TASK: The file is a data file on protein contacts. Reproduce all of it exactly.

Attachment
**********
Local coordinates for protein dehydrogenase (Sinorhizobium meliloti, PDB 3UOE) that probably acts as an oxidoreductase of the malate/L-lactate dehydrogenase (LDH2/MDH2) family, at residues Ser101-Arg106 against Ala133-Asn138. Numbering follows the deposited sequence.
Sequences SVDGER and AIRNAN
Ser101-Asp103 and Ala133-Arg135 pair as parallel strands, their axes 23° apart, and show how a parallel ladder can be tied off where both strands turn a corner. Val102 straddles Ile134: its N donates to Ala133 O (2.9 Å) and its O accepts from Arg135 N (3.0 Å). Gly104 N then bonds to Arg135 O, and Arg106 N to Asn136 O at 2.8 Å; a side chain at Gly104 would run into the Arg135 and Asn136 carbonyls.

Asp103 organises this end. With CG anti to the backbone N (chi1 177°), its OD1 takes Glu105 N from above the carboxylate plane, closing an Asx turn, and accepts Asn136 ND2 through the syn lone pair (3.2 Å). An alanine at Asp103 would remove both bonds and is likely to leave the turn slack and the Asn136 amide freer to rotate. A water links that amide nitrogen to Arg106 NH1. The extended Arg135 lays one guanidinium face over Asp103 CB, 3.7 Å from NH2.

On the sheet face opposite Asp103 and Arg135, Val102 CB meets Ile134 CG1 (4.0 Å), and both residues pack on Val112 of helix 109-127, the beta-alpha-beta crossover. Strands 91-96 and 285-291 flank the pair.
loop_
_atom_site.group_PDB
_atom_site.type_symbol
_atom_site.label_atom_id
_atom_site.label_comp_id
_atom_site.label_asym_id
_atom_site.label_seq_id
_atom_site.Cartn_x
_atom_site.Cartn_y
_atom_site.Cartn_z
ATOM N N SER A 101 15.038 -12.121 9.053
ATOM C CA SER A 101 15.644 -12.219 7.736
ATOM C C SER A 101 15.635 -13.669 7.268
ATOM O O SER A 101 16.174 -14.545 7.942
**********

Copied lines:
Local coordinates for protein dehydrogenase (Sinorhizobium meliloti, PDB 3UOE) that probably acts as an oxidoreductase of the malate/L-lactate dehydrogenase (LDH2/MDH2) family, at residues Ser101-Arg106 against Ala133-Asn138. Numbering follows the deposited sequence.
Sequences SVDGER and AIRNAN
Ser101-Asp103 and Ala133-Arg135 pair as parallel strands, their axes 23° apart, and show how a parallel ladder can be tied off where both strands turn a corner. Val102 straddles Ile134: its N donates to Ala133 O (2.9 Å) and its O accepts from Arg135 N (3.0 Å). Gly104 N then bonds to Arg135 O, and Arg106 N to Asn136 O at 2.8 Å; a side chain at Gly104 would run into the Arg135 and Asn136 carbonyls.

Asp103 organises this end. With CG anti to the backbone N (chi1 177°), its OD1 takes Glu105 N from above the carboxylate plane, closing an Asx turn, and accepts Asn136 ND2 through the syn lone pair (3.2 Å). An alanine at Asp103 would remove both bonds and is likely to leave the turn slack and the Asn136 amide freer to rotate. A water links that amide nitrogen to Arg106 NH1. The extended Arg135 lays one guanidinium face over Asp103 CB, 3.7 Å from NH2.

On the sheet face opposite Asp103 and Arg135, Val102 CB meets Ile134 CG1 (4.0 Å), and both residues pack on Val112 of helix 109-127, the beta-alpha-beta crossover. Strands 91-96 and 285-291 flank the pair.
loop_
_atom_site.group_PDB
_atom_site.type_symbol
_atom_site.label_atom_id
_atom_site.label_comp_id
_atom_site.label_asym_id
_atom_site.label_seq_id
_atom_site.Cartn_x
_atom_site.Cartn_y
_atom_site.Cartn_z
ATOM N N SER A 101 15.038 -12.121 9.053
ATOM C CA SER A 101 15.644 -12.219 7.736
ATOM C C SER A 101 15.635 -13.669 7.268
ATOM O O SER A 101 16.174 -14.545 7.942